“I didn’t leave my house... I only went from the house to the health center. When I was in the street, I didn’t look at anyone. Very few people dared to touch me.”
In Buenaventura, a port city on Colombia's Pacific coast, there are three times more cases of tuberculosis than in the rest of the country. The failures of the city's health system impede access to appropriate care, and, once care is obtained, the painful side effects and lengthy treatment pose further obstacles to recovery. Doctors Without Borders/Médecins Sans Frontières (MSF) has supported the Colombian National Program against Tuberculosis since 2010, working to improve the diagnosis and treatment of the disease in Buenaventura.
The crisp air of the Andean peaks warms gradually as you travel along the road leading into Buenaventura, giving way to the moist Pacific climate. Barrios extend along both sides of Simón Bolívar Avenue, the main artery that divides the city and leads to Colombia's largest port. Here, the goods circulating and the general bustle hide a high unemployment rate and precarious living conditions. Buenaventura has another important characteristic: a high prevalence of tuberculosis, fostered by poverty. “The incidence of tuberculosis in Buenaventura is three times higher than that in the rest of the country,” explains Luis Fernando Jiménez Abelló, MSF TB manager in Buenaventura. “[But what’s] most striking is the percentage of people who develop a resistant form of the disease in the primary infection phase.”
The System’s Problems and Weaknesses
In Colombia, “tuberculosis is seen as a political issue, rather than being managed as a public health problem,” says Jiménez Abelló. “The authorities lack the will to improve treatment because they have other interests.” The city’s development follows two separate tracks. The port authority, which operates under the town’s auspices, just purchased five cranes at $25 million each. However, investment in public health is at a virtual standstill.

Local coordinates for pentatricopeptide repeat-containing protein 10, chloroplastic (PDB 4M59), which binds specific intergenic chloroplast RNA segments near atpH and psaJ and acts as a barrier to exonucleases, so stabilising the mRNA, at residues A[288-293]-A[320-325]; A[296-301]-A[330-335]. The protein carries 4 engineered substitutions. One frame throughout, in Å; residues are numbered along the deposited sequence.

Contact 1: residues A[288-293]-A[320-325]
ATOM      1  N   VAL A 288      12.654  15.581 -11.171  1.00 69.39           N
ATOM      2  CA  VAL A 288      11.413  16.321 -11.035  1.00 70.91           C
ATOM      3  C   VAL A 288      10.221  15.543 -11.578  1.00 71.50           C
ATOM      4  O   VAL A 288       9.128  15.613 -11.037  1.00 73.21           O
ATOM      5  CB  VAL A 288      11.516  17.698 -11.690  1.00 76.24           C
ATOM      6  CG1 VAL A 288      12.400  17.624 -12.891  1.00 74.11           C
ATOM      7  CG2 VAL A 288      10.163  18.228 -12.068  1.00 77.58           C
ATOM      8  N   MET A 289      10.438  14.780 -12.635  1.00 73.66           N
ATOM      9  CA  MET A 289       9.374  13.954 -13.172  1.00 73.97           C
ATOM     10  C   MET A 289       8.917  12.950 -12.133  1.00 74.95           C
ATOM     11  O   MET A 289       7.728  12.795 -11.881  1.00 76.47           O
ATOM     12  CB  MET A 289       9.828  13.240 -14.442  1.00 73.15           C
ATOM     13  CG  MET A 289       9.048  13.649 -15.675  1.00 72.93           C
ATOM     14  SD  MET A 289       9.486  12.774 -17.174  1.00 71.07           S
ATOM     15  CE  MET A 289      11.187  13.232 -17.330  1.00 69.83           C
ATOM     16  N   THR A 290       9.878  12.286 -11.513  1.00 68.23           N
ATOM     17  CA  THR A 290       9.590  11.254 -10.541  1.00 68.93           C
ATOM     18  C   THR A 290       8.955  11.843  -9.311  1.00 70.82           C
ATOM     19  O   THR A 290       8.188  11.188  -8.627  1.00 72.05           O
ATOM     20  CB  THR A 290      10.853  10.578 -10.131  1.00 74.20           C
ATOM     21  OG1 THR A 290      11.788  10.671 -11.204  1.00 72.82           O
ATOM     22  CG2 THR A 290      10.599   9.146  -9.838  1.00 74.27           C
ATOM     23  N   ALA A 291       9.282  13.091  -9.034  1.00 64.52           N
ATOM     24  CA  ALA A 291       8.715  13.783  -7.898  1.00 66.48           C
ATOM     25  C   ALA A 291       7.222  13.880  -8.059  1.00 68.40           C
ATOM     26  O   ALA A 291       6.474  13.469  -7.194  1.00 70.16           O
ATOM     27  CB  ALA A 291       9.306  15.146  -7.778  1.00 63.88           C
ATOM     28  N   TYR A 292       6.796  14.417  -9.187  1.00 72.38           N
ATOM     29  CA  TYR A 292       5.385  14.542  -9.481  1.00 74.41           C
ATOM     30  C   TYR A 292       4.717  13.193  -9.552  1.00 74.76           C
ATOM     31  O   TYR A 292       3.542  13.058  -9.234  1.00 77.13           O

Here in the lobby of Buenaventura’s luxurious Hotel Torre Mar, the city’s busy health director, Dr. David Caicedo, leaves the workshop he is attending to answer questions. “The national authorities are not aware of the extent of the tuberculosis problem in Buenaventura,” he says. “There are major weaknesses in the Colombian health system and in TB treatment—specifically a lack of trained workers—but I’m still confident.” His rhetoric is encouraging, but, sadly, it does not reflect reality. Few initiatives are actually underway.
The plethora of actors involved in diagnosis and treatment delivery in Buenaventura feeds confusion and creates inefficiencies in the health care system, which has already been weakened by the cost of treatment and a lack of certain drugs at the national level.
“Between May and July of this year, we ran out of the main drug used in the intensive phase (the first two months) of treating regular TB,” Jiménez Abelló says. “Given that we know that stock-outs promote the development of drug resistance, we can call this a health emergency.”
Treatment and Side Effects